• Peter Wolfe He employs a Bradley-Terry model that uses a "maximum likelihood estimate". Each team is assigned a rating that is used to predict the expected result against a certain opponent. The probability of the team's performance thus far is calculated by simply multiplying the probabilities of each performance together. The rating that he produces is simply a rating that maximizes the probability for each team. He uses wins and losses, and not victory margin.

You may have noticed that I wrote things like "teams are rewarded for playing and beating quality opponents, and margin of victory is not factored in at all" an awful lot. The BCS specifically chose computer rankings that did not factor in the victory margin. This was because they used to use a New York Times poll, a Matthews and Rothman poll, and Dunkel poll that factored in victory margin, and that was not terribly popular.

Back to the calculations. As you may have surmised, by virtue of taking the number of points for each team in each component, and dividing by a certain number, there will be fractional numbers for each component. You may have a team that has a score of 0.910 in the Coaches Poll, a score of 0.900 in the Harris Poll, and a score of 0.885 in the Computer rankings. You simply average these to come up with the final BCS point total. In this example, the BCS score would be 0.888.

My Problem With The BCS

2009 Quinnipiac Poll said that college football fans favor a playoff by almost a 2-to-1 margin (63% in favor of a playoff, 26% opposed). Our own Week 4 Tracking Poll asked a slightly different question, but 60% of you said that the BCS was an unfair system. You can count me among those who favor a playoff. "Why?", you may ask. The Sooners have generally been shown a whole lot of favor in the BCS rankings, and that looks to be the case again this year provided they keep winning. Why am I so against the BCS?

I'm actually against the heavily entrenched system of "ranking" teams in sports. I think that it really makes no difference what rankings say, and I think that it is a horrible method of determining postseason play. It's fine for power rankings, but that's about where I think it should end. The reason I do a BCS post every week on Crimson and Cream Machine is to show our readers where the Sooners rank, because the BCS is the method used to determine postseason play, and I think that everyone should be informed.

The ranking system is flawed because you are assuming that you can place 120 teams in some sort of hierarchy in which one team is better than the other. However, this is not true. Sports are about winning, championships, and what you do on the field. Professional football, basketball, baseball, and hockey all employ playoffs at the end of the year, and teams that are guaranteed spots won their division. Why? Because that's the way that it should be. 

You could argue to me that Alabama is a better football team than Western Kentucky, and I wouldn't argue with you. However, both the AP Poll and Coaches Poll tell me that Auburn is a better team than Utah. Is that true? How can you definitively say that when both teams are undefeated?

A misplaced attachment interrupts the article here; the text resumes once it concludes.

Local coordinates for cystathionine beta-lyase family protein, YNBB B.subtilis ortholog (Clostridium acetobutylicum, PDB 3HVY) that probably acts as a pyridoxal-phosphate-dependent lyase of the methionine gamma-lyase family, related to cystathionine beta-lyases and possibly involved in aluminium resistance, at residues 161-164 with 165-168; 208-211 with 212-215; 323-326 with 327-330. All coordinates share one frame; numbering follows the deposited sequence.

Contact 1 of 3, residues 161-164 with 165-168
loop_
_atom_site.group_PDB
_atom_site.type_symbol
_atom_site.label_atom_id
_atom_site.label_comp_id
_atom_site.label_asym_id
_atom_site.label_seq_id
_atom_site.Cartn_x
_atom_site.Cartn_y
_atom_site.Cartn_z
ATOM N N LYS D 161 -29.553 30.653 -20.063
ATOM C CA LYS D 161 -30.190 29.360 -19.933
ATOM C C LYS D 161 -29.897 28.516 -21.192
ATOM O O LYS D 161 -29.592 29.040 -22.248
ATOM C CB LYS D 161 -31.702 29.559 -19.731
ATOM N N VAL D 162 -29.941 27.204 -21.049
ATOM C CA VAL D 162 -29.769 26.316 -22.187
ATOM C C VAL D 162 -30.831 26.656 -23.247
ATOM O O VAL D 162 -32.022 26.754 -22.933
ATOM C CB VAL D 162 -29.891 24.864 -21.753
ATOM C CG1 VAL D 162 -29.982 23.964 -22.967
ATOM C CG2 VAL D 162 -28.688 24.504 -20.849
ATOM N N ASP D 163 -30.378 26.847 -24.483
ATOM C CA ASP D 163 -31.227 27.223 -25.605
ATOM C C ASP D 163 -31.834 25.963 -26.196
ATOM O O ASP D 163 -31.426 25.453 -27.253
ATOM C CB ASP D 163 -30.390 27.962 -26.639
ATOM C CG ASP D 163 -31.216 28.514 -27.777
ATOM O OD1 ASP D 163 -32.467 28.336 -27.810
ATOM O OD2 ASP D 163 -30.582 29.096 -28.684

The idea that the regular season is a playoff is somewhat true and somewhat of a farce. I think that it's true in the sense that you need to emerge from this playoff relatively unscathed to win your conference. However, in general the conference champions have not had a chance to play each other and determine which of those teams is most worthy to play for a national championship. The regular season is the playoff that determines who the best 10 to 15 teams in college football are, with little doubt. Sure, you can argue about whether a team deserves to be #15 or #16, but in general that doesn't matter a whole lot. The problem arises because, with a few exceptions, the teams in the top 10 have not played one another, so you are relying on a whole lot of assumptions and subjective comparisons to decide who plays in the National Championship Game. Basically, the regular season is a playoff to determine who the "elite" teams are, but often that "elite" category includes more than just 2 teams.

In some years, the system works - there are two undefeated teams who clearly deserve to be ranked #1 and #2, and they face off in the National Championship Game. And even in those years, sometimes there is controversy. For instance, let's say that there is an undefeated Pac 10 team who played a very weak non-conference schedule, an undefeated SEC team that played a strong non-conference schedule, and a 1-loss Big Ten team that played 2 ranked opponents in their non-conference schedule. Who is to say that the Pac 10 team would have gone undefeated if they had played the same non-conference schedule that the Big Ten team did (or even the same conference schedule)? There's no way to determine that. 

Why leave this open for debate? Institute a playoff system and settle all the questions.